MIAMI -- Dwyane Wade has a tough business decision to make in the next couple of weeks, a choice between remaining under contract with the Miami Heat or declaring free agency and possibly changing teams for the first time in his professional life.
Time will tell if a few days studying at Harvard will help with that decision.
Wade isn't swapping NBA life for MBA life, but believes he's more aware now. He was part of a group -- fellow basketballers Mason Plumlee and Jerry Stackhouse included -- enrolled in a class at Harvard Business School last week, studying graduate-level business theories.
"To come here and get away from being the athlete, the star, the superstar, whatever they want to call you and to be someone who had to study until 2, 2:30 at night and be up the next day at 8 in the morning for a study group, that is cool -- especially right now with what's out there," Wade said in a telephone interview. "But this was a good getaway, for sure."
What's "out there" is this: His relationship with the Heat is strained like never before. Wade is under contract for $16.1 million for the 2015-16 season, though he can opt out and become a free agent on July 1. Leaving Miami is a possibility. Wade has not said specifically where things stand with the Heat, and the Harvard class wasn't scheduled for contract-prepping purposes.
"This had been on my schedule for months," said Wade, who will return to ABC as an NBA Finals analyst for Game 6 on Tuesday night in Cleveland.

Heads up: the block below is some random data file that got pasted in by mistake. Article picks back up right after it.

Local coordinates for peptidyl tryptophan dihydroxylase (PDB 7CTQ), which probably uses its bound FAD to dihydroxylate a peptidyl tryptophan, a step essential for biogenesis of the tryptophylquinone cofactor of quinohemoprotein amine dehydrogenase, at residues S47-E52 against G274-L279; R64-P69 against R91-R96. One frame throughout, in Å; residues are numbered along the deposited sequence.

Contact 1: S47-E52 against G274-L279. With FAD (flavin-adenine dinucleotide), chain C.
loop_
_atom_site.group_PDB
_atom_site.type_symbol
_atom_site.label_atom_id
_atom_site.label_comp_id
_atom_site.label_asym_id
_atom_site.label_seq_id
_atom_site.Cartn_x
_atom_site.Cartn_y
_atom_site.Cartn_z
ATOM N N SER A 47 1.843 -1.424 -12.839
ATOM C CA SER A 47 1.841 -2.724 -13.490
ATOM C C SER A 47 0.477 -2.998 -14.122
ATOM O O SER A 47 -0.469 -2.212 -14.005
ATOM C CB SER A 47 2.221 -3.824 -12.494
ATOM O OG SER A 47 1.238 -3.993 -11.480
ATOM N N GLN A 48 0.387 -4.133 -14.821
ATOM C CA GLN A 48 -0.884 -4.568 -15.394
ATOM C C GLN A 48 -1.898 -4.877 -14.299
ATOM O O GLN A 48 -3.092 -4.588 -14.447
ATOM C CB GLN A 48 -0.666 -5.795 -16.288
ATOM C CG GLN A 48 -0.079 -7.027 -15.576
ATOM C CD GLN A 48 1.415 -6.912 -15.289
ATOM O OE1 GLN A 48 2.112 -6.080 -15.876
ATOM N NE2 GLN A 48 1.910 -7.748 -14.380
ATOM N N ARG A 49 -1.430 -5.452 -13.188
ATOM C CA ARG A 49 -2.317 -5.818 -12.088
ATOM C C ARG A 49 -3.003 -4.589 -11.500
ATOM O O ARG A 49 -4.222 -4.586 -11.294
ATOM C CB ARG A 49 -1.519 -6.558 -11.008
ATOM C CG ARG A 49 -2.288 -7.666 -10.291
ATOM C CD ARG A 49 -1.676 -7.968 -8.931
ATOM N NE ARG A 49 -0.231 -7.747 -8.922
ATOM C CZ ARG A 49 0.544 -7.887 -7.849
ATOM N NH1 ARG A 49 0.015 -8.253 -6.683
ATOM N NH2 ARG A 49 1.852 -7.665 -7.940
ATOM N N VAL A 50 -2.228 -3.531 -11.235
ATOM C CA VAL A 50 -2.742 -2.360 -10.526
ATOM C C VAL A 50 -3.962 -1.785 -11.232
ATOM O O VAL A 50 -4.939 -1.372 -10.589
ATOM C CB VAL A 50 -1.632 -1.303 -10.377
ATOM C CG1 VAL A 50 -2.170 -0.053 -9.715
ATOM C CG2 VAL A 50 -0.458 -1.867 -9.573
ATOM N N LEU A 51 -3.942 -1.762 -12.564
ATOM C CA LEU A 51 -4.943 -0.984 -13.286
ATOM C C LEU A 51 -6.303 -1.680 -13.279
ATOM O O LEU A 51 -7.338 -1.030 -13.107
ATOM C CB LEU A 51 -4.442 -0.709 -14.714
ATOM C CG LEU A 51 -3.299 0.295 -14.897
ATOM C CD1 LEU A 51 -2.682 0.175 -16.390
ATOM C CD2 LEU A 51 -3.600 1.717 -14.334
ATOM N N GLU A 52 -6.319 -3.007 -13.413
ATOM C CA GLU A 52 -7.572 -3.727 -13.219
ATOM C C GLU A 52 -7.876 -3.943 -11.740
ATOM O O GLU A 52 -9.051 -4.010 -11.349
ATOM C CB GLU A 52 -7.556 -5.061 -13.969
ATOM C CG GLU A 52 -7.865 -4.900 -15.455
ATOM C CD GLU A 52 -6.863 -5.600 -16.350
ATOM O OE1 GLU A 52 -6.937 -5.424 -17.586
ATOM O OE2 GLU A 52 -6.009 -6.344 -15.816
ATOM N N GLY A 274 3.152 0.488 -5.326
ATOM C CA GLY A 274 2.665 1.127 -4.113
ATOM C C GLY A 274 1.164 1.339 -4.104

Just to get into the class at Harvard, which comes with a tuition fee of around $8,000 and is mostly geared toward senior executives, Wade had to fill out an application and then be selected just like anyone else. What Harvard has tried to do with this relatively new concept is ensure that the classes have as many diverse views as possible.
Wade learned of the class through NFL wide receiver Brandon Marshall, who took it last year after contacting Harvard faculty chair and business administration professor Anita Elberse because he had read a book she wrote and wanted more information.
Marshall also vouched for Wade, saying he would be a fine addition to this year's "The Business of Entertainment, Media and Sports" class -- one of several executive education programs that Harvard offers, many of them lasting just a few days. It's separate from other programs Harvard has previously offered pro athletes, such as one where NFL players could learn about personal investing and entrepreneurial opportunities.
The goal for Elberse's class is simple. From case studies on the likes of Real Madrid, Beyonce, Jay Z and even LeBron James -- Wade's close friend and former teammate -- students are urged to try to understand the strategies that are being used in media, entertainment and sports and figure out if they fit their own particular situations.
"There's a lot of thinking that goes into us trying to get the right group together," Elberse said. "With even the Dwyane Wades of this world, we have to make sure they're the right fit for the program."
Wade said he wasn't intimidated by going to Harvard for such a program, even though just about everyone else in the room was a perfect stranger when the class began.
"For me, it's about what's next," Wade said. "I had people say, 'Wow, what are you doing here?' They didn't know what excites me, how I am, how I thirst for knowledge. So for me, it's about taking what we learned here and see how it fits into what's next."